District Court, Bill Beko, would be retiring and, after campaigning hard door-to-door, Davis was elected in 1990. Davis has presided over 250 jury trials and sits on six to ten jury trials a year. The case he considers his most interesting was a mining matter that was probably one of the last extralateral rights cases in Nevada.1 The dispute was over a mine in Beatty. Davis states that some top-notch lawyers represented the parties in the case. Davis mentions Earl Hill from Reno, saying he is a wonderful man and an outstanding attorney. On another mining case before Judge Beko, Davis says he was privileged to associate with Hill and to carry his briefcase into the Tonopah courthouse. The most challenging cases Davis decides often involve small monetary disputes, mostly appeals from justice court. The frivolous cases are often divorce matters in which the parties do not want to move on with their lives, and insist on making themselves heard. To Davis, an impressive lawyer is one who knows his or her case, explains it in a professional manner and pays attention to every written word. His pet peeve is when a lawyer does not stand up when addressing the court or is ill-prepared. Davis states that the worst part about being a judge is dealing with family matters and those involving children. He believes these are important cases, but are painful both to the parties involved and to the judge. While Davis recounts his life story, his dog Rat sleeps in an executive chair with his little black nose sticking out from beneath his blanket. For almost 14 years, the small, grey rat terrier has traveled with Davis from home to court and he stays on his chair while the judge is on the bench.
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August 2010
Nevada Lawyer
JUDGes on tHe MAin RoAD, BUt oFF tHe BeAten tRACK continued from page 11
Profile: roBert W. lane
Born: Omaha, Nebraska, 1958 GraDuateD: University of Nevada, Las Vegas and University of Utah School of Law BackGrounD: His family moved to Nevada in 1973. His father, Wesley, is of English descent, while his late mother, Mary Ann Reily Lane Glassmyer, was of Irish descent. Lane has three sisters and two brothers family: His wife, Samantha Stanger Lane, and he are the parents of four children: Bobby, Hannah, Baden and Spencer church: Church of Jesus Christ Latter-day Saints hoBBies: Spending time with family, attending church and autism groups, playing the guitar, following national politics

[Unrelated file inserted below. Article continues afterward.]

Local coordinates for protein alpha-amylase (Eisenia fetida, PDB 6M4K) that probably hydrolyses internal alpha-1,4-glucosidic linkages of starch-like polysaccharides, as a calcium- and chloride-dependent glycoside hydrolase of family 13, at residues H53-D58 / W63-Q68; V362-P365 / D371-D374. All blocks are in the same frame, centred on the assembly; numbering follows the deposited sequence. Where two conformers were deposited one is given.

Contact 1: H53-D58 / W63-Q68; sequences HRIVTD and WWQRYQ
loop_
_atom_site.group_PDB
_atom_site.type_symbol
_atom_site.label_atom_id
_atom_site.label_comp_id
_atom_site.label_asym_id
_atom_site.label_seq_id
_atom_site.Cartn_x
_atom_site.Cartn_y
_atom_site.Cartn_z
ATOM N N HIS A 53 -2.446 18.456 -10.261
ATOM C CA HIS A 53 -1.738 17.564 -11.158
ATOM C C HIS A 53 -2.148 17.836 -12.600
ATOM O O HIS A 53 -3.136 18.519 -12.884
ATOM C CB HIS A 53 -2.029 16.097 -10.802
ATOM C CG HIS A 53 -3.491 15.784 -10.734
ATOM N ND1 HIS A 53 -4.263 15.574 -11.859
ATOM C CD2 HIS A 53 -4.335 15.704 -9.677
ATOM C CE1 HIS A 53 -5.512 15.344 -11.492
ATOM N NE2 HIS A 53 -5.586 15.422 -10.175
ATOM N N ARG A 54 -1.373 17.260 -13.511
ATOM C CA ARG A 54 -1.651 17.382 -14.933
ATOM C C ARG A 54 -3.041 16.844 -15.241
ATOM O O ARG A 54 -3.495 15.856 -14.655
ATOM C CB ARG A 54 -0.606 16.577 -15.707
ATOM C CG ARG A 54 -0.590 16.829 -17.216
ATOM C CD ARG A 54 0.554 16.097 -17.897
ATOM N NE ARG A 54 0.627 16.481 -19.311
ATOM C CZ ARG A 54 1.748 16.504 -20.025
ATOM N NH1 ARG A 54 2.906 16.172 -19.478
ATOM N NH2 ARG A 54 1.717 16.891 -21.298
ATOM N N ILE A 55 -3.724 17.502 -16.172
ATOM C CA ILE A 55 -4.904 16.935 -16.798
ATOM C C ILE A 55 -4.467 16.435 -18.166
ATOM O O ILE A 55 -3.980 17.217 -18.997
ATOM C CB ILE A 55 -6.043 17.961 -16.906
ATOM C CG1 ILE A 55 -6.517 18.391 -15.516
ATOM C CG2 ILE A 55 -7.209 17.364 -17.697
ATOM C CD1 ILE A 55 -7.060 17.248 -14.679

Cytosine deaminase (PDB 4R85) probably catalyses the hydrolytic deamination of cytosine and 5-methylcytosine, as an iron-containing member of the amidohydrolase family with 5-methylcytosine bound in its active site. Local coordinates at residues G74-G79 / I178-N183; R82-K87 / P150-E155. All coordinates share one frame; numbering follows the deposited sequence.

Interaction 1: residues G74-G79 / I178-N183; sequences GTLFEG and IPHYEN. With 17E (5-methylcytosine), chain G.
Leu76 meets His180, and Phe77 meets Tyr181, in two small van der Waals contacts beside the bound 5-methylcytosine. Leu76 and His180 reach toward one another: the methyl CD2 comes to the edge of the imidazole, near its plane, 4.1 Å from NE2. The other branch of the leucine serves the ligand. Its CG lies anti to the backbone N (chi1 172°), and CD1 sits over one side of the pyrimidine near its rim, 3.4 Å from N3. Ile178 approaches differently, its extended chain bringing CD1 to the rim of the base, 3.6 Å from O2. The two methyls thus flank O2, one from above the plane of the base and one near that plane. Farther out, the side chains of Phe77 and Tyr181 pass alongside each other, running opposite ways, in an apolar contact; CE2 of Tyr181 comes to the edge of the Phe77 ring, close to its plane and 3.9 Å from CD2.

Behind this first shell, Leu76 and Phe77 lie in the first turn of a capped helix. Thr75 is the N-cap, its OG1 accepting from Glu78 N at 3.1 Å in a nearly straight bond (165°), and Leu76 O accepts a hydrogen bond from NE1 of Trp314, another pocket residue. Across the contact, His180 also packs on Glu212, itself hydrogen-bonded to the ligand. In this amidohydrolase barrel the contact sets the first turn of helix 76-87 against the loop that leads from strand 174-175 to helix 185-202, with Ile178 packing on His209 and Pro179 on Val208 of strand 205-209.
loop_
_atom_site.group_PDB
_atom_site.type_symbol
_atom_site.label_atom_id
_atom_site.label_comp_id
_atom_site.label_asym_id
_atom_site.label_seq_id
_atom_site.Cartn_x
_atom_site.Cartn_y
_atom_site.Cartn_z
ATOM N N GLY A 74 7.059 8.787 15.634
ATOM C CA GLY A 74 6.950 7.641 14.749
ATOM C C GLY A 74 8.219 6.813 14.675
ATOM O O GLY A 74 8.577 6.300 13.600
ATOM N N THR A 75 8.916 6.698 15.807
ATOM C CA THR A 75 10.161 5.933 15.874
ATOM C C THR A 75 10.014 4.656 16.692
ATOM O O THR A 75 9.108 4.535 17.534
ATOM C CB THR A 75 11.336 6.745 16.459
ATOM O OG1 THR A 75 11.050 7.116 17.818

Judge Robert Lane takes time out of his lunch hour, before his Law and Motion calendar, to describe, with wry and self-deprecating humor, the struggles he faced in becoming an attorney and judge. When Lane’s family moved to Henderson, Nevada, Lane was 14 years old. His father found work as a waiter in the Monte Carlo room at the Desert Inn Hotel and his mother enjoyed working in a bingo parlor. Lane graduated from Basic High School while working two jobs, one as a cook at the Nevada Hotel and another as a management trainee at the Broadway Department Store. After high school, Lane enlisted in the Navy and trained as an Electrician’s Mate. He served on the USS Barbel (SS-580), the Navy’s last diesel submarine. After serving six-and-a-half years, he then served a church mission in Canada. He soon returned to Las Vegas, where he enrolled at the University of Nevada, Las Vegas. He worked full-time for U. S. Senator Chic Hecht for two years, wrote a weekly column for the Rebel Yell, the student newspaper, and was active in local and college politics. Lane met Samantha Stanger at the university and they both graduated in 1989 with degrees in political science. In 1990, the couple married at the Mt. Charleston Inn and later at the Las Vegas Latter-day Saints Temple. They are the parents of Bobby (16), Hannah (14), Baden (11) and Spencer (9). Because Baden has autism, Lane and Samantha (a stay-at-home-mom) are involved with an autism group in Pahrump. In 1990, Lane enrolled at the University of Utah School of Law, where his favorite course was constitutional law. Not knowing any legal professionals or having any background in law, he struggled through law school. In the summer of his second year, he took the BARBRI course and, he says, the light dawned on what the professors were trying to teach him. While in law school, Lane worked for the Legal Aid Society, tutored constitutional law and served as a judicial intern. He graduated in December 1992. When Lane returned to Nevada, he applied for jobs with numerous law firms and every district attorney’s office in the state.